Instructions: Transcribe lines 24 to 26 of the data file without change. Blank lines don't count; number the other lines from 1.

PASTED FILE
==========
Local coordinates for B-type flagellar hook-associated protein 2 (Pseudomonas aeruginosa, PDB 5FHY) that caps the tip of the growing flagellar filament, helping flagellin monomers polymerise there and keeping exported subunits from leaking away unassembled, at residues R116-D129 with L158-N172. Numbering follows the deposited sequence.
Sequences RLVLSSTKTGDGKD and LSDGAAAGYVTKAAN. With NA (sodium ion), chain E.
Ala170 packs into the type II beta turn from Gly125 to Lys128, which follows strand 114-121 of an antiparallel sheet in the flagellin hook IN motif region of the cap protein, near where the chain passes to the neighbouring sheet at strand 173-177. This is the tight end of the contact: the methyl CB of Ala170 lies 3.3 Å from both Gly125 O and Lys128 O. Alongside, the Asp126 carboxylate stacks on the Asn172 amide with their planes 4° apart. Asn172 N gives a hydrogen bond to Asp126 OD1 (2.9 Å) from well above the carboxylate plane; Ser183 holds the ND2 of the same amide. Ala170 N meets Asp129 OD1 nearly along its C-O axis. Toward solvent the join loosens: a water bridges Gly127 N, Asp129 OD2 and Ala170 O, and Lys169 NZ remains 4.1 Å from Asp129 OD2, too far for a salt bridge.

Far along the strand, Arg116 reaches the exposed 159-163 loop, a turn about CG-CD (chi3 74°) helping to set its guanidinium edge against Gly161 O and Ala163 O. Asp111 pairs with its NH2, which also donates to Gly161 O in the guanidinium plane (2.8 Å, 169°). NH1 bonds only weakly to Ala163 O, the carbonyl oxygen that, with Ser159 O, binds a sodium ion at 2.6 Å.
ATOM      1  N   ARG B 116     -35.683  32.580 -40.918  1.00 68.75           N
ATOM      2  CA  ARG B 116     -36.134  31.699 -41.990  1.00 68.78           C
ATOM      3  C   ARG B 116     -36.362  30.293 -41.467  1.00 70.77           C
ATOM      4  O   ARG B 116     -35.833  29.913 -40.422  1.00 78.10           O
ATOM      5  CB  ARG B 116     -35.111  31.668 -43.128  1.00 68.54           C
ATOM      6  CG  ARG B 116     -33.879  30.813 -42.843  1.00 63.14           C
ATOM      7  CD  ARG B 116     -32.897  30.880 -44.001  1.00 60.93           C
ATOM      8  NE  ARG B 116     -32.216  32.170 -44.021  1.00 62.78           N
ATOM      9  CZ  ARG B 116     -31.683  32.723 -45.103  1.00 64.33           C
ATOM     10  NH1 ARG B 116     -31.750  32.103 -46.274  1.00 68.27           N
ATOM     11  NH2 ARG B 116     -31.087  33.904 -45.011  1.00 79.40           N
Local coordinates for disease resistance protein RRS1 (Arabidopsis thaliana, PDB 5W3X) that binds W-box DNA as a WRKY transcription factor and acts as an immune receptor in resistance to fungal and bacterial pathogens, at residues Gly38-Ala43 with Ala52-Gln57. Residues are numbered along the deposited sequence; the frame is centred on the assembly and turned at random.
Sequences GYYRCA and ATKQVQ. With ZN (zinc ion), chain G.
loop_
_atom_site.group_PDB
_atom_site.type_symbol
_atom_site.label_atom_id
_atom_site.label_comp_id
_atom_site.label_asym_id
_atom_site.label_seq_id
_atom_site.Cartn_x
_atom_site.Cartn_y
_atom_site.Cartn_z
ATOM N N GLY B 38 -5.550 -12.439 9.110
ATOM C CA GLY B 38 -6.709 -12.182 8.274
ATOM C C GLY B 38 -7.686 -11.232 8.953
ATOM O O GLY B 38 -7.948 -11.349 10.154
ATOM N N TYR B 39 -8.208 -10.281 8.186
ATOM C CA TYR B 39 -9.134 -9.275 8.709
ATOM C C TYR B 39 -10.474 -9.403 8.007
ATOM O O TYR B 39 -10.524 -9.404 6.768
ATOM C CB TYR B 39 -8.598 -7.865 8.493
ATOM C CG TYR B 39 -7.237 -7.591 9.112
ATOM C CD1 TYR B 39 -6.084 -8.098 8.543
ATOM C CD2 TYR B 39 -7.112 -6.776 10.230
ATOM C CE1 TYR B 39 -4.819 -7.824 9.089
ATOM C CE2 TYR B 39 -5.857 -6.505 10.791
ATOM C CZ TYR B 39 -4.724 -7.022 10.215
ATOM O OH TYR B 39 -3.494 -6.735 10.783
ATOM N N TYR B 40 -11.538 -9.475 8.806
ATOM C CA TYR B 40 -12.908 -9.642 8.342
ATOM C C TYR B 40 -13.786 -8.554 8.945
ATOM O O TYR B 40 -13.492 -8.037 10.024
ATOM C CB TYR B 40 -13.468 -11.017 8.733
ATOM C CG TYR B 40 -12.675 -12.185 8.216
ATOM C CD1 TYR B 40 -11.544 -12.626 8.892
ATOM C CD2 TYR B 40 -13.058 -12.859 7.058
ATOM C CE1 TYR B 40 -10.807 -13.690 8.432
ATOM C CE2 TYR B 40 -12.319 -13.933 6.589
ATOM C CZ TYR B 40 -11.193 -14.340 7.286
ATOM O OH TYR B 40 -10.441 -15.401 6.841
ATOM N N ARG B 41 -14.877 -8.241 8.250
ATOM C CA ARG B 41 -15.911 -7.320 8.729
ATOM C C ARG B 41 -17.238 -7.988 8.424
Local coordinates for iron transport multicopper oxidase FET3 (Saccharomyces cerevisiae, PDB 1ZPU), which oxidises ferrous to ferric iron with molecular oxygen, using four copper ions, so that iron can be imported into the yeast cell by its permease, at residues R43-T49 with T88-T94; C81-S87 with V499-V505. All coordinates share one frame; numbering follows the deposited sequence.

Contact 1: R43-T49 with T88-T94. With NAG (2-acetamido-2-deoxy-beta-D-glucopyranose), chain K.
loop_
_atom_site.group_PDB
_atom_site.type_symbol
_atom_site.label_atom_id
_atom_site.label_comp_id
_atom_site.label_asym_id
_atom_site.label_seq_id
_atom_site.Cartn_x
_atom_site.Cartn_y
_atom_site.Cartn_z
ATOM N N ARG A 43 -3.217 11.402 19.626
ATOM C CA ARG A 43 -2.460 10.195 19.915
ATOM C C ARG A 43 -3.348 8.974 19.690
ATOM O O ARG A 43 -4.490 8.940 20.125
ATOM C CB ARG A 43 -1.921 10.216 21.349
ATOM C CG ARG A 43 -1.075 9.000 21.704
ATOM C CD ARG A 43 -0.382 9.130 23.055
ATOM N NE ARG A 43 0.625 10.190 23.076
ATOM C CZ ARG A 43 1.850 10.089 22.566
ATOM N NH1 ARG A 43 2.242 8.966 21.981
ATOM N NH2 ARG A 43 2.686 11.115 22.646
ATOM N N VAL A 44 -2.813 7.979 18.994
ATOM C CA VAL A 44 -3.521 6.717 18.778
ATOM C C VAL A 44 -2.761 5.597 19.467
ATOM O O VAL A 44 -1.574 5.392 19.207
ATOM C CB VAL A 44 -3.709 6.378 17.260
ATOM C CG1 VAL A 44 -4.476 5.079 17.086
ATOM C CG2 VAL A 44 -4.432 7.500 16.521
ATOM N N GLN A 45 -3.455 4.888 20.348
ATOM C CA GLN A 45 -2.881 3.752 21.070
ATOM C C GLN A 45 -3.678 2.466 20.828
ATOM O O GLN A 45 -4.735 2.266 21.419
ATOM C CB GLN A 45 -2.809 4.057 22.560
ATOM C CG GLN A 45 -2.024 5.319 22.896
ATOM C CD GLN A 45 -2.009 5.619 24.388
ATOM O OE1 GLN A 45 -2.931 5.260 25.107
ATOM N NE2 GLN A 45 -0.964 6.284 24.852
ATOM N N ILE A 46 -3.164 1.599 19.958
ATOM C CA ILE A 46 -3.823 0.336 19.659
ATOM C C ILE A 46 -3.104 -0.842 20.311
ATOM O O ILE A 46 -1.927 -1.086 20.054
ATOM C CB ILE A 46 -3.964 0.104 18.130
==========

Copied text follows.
_atom_site.label_seq_id
_atom_site.Cartn_x
_atom_site.Cartn_y